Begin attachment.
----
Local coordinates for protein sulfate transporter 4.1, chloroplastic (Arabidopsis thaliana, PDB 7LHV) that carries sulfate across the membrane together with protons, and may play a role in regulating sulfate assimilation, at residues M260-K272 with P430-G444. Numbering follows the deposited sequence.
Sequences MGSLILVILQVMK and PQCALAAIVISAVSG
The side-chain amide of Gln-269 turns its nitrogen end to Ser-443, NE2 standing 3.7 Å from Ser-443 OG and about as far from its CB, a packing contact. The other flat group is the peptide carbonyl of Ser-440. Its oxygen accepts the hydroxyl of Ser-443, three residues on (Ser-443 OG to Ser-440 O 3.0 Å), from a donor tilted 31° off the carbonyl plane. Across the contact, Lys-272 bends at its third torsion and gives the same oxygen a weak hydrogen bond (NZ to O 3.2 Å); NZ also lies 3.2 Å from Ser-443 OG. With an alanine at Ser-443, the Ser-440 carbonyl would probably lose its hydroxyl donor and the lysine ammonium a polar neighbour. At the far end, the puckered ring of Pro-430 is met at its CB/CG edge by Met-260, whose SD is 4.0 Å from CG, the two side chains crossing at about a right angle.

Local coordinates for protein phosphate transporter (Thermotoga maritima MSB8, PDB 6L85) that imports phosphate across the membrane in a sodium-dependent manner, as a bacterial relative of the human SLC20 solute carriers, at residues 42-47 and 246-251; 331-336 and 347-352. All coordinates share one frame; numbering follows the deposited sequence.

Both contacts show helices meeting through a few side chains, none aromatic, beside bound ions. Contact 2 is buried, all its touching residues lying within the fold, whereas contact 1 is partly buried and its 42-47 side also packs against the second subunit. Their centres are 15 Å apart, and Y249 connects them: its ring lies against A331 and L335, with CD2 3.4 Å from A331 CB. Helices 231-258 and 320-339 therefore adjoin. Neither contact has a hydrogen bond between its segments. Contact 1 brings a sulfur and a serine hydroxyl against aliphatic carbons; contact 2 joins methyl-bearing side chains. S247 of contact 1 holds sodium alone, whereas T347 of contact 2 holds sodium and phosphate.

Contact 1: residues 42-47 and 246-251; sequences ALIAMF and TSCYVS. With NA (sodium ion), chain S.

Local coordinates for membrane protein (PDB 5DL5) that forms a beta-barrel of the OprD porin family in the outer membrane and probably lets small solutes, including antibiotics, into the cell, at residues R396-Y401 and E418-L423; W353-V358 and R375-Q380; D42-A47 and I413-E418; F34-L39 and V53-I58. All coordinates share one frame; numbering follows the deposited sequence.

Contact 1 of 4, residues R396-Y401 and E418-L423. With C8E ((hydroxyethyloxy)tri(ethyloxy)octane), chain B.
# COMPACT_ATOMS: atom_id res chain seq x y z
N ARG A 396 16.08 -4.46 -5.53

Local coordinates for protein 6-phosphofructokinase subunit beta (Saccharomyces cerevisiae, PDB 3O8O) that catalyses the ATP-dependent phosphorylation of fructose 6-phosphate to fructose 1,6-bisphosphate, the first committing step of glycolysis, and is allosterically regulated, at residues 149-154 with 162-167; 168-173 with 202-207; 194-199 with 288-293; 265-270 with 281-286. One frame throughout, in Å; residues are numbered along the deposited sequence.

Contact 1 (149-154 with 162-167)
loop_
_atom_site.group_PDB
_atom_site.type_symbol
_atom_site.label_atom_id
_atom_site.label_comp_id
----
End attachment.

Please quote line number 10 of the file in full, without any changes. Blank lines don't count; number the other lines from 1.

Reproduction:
N ARG A 396 16.08 -4.46 -5.53